We are excited to officially offer the first-ever Cookie Share! Comrade Cookies are the creations of Emma Hyche, local baker at Devil's Food in Denver and cookie aficionado. The share will run from August to the first week of October and will feature a dozen cookies each week. Ten weeks of delicious, creative cookies for $100. The first week will feature a duo of shortbread cookies: half salted butter-chocolate and half chai-spiced. Think playful spins on familiar classics: a snickerdoodle with graham cracker crumbs, a jam sandwich cookie with homemade jam, a chocolate chip cookie with salty potato chip bits.... and so on. Cookies can be picked up along with your veggies on Mondays and Wednesdays. Gluten-free options are available too! You can click below to buy a share, or bring cash or check to next distribution.
Harvest List: Beets Arugula Garlic Fennel Summer squash Chard Please note this list is dependent on weather and crop conditions, not guaranteed or comprehensive.
This is our irrigation ditch, appropriately named the Agricultural Ditch, although we are one of the last farms (and possibly the only one) using the water for growing crops. We irrigate with living water. We wash our produce with treated, sanitized municipal water but we want to remind everyone to wash your produce again before consuming. We make every effort to keep harvested produce in the best condition possible, which often means handling it as little as possible after it is cut or picked. As the life in our water is not killed chemically or filtered, it brings another source of nutrients to our fields. The water we use comes directly from the mountains, from snowmelt and runoff through a series of canals which are open to the elements. The amount of water which flows to each user varies each year with the amount of snowpack, so we are directly tied to the climate in a way that one is not when irrigating with well or city water. One of the great and occasionally frustrating things about irrigating this way is that it forces us to slow down, and walk. Every time we irrigate, we open up a gate from the ditch pictured above into a holding pond, from which the water flows through a series of pipes set in concrete basins, which allows most of the sediment and debris to settle and not flow through our system. Then we walk the pipes which carry our water to the fields, opening up valves to release air from the line every so often. Our system ends in drip tape, which is the most efficient means of delivering water right to the crop, not flinging it all up in the hot dry air to be evaporated, and also not irrigating walkways. The ditch system has a long history in Colorado, with prehistoric water infrastructure visible at Mesa Verde, and the Spanish settlers brought the acequia system, which was itself was brought to Spain from the Arab world. This system treats water as a shared resource and not as a commodity to be bought or sold. Widely in the past, and still in a few small towns the entire community would spend a day walking the ditch in spring and cleaning it up. Still today if your property borders an irrigation ditch you are responsible to maintain it so that others downstream can still use it. In this way it does retain some of the original, animating communal spirit.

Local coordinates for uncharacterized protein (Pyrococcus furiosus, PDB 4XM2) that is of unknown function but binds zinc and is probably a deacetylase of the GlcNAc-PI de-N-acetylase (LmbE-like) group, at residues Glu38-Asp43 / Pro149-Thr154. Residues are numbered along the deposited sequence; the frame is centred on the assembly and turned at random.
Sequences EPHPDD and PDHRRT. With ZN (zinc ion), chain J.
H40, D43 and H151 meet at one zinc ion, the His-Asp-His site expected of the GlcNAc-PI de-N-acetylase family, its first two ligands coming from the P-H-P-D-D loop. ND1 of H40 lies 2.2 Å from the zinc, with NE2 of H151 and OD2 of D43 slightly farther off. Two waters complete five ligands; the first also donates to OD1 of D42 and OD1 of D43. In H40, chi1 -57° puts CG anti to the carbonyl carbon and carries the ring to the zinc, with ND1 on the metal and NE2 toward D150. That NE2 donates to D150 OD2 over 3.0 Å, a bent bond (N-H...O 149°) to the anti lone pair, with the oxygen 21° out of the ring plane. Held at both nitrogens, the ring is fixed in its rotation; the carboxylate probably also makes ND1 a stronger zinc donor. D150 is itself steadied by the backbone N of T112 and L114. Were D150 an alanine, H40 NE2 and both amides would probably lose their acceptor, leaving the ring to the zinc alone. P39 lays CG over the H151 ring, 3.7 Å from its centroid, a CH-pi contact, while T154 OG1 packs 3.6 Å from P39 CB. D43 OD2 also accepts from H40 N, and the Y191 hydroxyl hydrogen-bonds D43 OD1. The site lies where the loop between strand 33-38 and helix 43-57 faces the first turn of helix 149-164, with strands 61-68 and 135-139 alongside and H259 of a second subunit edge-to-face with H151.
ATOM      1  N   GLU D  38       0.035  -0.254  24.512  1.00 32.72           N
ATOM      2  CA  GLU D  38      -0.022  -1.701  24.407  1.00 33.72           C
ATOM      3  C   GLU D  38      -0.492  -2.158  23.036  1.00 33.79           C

Recipe: MOROCCAN BEET SALAD There are endless debates to be had over cooking beets, whether to boil, roast or steam ... but if you roast, please cover them and put a little water in with them so you don't wind up with shriveled-up beet chips. INGREDIENTS 1/3 c olive oil 1/4 c balsamic or red wine vinegar 1 T honey 1 T mustard 1 t cumin 1 t coriander 1 t turmeric 1/2 t cardamom 1/2 t cinnammon salt PREPARATION Cook beets, until just tender. Place in ice bath and slip off the skins (I only do this for big beets, you can use the small ones without peeling). Mix with above ingredients. You can use the beet greens steamed and chopped finely if desired. There are a few variations on this basic recipe which are delicious, for example you can throw in some golden raisins and nuts such as chopped almonds.